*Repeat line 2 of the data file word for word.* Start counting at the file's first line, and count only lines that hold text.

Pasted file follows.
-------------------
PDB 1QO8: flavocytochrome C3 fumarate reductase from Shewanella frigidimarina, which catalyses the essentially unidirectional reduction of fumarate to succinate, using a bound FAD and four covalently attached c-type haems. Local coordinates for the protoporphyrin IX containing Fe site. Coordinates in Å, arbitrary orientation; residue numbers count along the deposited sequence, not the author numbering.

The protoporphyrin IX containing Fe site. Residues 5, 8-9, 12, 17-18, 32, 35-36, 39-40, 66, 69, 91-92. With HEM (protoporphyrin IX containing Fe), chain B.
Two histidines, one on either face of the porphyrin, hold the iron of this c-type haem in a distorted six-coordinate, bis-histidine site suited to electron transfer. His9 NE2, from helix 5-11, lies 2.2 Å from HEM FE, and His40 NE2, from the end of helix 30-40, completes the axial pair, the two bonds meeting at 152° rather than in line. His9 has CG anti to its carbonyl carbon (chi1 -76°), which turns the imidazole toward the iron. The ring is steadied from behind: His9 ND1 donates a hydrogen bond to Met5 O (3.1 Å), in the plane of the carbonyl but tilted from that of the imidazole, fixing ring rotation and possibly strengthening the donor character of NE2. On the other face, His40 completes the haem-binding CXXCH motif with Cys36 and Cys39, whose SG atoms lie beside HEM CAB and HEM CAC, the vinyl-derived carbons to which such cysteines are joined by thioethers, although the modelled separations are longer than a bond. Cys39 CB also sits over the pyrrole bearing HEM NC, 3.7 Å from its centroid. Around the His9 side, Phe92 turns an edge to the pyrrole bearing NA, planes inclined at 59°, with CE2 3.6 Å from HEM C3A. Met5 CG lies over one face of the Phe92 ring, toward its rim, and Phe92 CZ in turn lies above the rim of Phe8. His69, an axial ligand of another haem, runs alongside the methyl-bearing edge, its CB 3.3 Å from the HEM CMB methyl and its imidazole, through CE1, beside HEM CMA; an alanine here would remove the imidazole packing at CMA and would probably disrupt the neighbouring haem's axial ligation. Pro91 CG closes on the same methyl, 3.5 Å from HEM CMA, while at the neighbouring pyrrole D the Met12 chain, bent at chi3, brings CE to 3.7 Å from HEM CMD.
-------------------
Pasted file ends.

The protoporphyrin IX containing Fe site. Residues 5, 8-9, 12, 17-18, 32, 35-36, 39-40, 66, 69, 91-92. With HEM (protoporphyrin IX containing Fe), chain B.